This International Women’s Day, we celebrate all kinds of women. In the 21st century, it’s time to broaden what femininity and womanhood truly mean
Today, we celebrate women: of all shapes, forms and sexualities. We celebrate the feminists sparking change in their industries, the CEOs helming their companies, the career women, the housewives and homemakers. We celebrate you, no matter how average or extraordinary you are. We celebrate the women who reject femininity, who embrace it and best of all – those who redefine it.
We speak to three women and ask them how they would redefine femininity.
Pooja Nansi: Singaporean poet, musician and educator
“For me, feminism means a worldview in which we believe that everyone is intrinsically equal (not ‘same’, because those two words mean different things).
I am constantly made aware of my race and my gender. Most women have had the experience of feeling like they have burdens of representations placed on them at one time or another because they are underrepresented in their workplace or field. When my race and gender intersect, I am doubly aware of this. One simple example is even in choices for features involving women I am usually the one of few ethnic minorities picked.
Yes, there is a prevalent standard of beauty and ideal feminism in Singapore. Chinese, cishet, slim, fair, long haired, gentle – think your quintessential Singapore girl advert. This is evident in the clothing sizes available in brands here, the beauty and hair product ranges that cater to fair skin, skin whitening, etc. Yes, we can afford to be more inclusive because Singapore is beautifully diverse, and our definition of femininity ought to be as well.
If I could redefine femininity, it would be inclusive and envelop all expressions of femininity. Any kind of radical softness and strength from anyone who identifies as any gender.”
Trina Liang-Lin: The representative for Singapore at the G20 For Women’s Economic Empowerment
“When I started out in the women’s movement in Singapore back in 2001, I was an idealistic young banker that felt strongly that women in banking were underrepresented and treated rather poorly. A group of us young women bankers came together and formed the Financial Women’s Association of Singapore (FWAS) to give ourselves a voice and platform to lobby for change. I’m so proud of how far the FWAS has grown in number and power of voice over the past two decades.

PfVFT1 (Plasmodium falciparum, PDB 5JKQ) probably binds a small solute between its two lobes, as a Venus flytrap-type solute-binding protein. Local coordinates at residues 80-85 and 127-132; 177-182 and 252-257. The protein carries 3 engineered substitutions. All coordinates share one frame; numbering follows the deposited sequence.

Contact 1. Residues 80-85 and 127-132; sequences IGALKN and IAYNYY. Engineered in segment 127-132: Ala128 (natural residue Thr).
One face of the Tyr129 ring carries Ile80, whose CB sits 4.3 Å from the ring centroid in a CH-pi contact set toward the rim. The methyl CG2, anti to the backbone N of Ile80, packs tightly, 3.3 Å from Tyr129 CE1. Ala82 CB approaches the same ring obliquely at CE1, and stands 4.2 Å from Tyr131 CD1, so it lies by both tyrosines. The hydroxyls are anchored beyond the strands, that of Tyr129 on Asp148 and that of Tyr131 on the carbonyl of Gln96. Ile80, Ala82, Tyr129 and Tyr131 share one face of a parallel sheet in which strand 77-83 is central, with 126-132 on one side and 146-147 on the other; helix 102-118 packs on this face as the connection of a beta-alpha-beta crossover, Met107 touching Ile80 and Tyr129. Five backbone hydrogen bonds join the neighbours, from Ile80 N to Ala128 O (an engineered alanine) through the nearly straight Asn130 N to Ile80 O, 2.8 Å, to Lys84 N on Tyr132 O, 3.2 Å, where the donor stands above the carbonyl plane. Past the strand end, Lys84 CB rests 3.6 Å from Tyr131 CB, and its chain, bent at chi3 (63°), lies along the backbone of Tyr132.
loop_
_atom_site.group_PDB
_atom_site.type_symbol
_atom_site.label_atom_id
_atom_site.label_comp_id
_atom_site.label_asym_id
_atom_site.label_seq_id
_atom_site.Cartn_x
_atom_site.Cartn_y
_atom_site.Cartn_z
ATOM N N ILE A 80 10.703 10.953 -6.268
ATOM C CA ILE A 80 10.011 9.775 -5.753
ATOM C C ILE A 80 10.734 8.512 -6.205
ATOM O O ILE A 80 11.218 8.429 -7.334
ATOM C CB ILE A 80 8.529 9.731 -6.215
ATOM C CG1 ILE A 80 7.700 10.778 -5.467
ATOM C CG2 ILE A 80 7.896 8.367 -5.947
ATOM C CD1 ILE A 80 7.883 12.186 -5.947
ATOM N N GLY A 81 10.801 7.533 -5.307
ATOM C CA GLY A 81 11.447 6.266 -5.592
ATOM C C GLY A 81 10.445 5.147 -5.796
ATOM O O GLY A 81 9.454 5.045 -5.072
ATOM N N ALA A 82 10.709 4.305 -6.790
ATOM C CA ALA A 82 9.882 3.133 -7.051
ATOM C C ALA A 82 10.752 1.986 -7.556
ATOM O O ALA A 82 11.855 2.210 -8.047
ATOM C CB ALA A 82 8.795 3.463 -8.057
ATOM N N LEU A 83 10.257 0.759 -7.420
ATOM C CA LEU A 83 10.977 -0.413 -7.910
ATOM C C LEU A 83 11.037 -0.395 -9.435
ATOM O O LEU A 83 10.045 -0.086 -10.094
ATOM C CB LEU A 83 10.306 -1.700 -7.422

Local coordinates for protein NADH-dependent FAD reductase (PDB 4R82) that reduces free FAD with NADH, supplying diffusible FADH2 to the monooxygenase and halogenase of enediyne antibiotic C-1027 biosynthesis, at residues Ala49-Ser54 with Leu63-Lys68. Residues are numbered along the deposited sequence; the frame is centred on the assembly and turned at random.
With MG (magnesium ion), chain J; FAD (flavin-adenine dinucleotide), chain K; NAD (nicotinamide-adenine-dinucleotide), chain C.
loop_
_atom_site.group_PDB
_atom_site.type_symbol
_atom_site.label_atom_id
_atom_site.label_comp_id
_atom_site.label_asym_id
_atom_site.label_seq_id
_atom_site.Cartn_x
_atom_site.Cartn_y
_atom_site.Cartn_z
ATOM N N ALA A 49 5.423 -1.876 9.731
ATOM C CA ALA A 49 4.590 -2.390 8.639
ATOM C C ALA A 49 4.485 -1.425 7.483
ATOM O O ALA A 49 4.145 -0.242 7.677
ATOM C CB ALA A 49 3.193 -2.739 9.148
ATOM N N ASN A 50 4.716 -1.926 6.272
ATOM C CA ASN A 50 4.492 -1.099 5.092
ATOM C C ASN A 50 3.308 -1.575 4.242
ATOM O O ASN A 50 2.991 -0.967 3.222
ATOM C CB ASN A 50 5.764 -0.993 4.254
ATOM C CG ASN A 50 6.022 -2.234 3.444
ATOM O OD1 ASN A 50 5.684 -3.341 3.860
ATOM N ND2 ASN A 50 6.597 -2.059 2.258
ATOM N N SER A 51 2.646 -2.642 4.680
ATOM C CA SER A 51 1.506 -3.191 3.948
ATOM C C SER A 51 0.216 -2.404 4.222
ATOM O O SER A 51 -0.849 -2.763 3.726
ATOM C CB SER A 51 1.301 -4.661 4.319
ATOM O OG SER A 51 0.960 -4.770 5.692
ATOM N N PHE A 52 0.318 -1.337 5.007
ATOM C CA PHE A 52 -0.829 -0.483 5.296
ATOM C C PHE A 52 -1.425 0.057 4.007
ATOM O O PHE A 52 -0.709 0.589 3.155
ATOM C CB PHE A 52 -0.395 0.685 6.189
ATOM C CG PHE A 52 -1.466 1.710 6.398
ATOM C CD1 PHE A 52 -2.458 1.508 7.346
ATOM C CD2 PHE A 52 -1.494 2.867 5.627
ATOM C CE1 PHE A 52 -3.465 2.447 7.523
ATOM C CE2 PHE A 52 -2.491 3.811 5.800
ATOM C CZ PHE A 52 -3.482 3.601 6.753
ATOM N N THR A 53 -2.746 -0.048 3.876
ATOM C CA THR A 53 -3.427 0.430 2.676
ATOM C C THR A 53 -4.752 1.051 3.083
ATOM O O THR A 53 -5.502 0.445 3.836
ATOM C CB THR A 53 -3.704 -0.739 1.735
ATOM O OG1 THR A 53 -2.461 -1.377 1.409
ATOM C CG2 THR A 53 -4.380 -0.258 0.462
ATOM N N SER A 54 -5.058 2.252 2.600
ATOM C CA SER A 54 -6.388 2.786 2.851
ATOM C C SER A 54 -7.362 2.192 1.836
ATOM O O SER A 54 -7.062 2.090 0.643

I tend to admire women who are not quite so distant, whom I have a heart to heart with. Women from my own country, who know the issues and challenges we face in granular detail – and are striving to change things for the better and always with a smile, a happy disposition and a dash of good humour. So, Minister Grace Fu and Mrs Mildred Tan.
No, there is no standard definition for femininity in Singapore. It’s quickly evolving given that gender fluidity is becoming more accepted and embraced particularly by the younger generation – fuelled by the accessibility of popular culture.
If I could redefine femininity, it would not be confined to describing biological females. Any sex can proudly claim this adjective. I would also hope that long defined “feminine” qualities such as asking for help or showing weakness – are no longer viewed as gender-based traits.”
Meera Jane Navaratnam: Co-founder of SheSays Singapore
“Singaporean women have created their own brand of femininity and it’s something I think globally we’re known for. Strong, opinionated, and smart. However, the beauty of the feminist movement is the ability to create an individual definition of femininity.
Femininity in Singapore is the ability to be whom you are and have a support base of women and men who support you. The ability to be an opinionated business leader, a confident start up owner, a homemaker or mother – you are respected for your decisions and your individual identity.
I don’t think it’s about redefinition of femininity, as it is about having more conversations and creating safe spaces for women and men to be able to have open conversations without discrimination and ridicule.”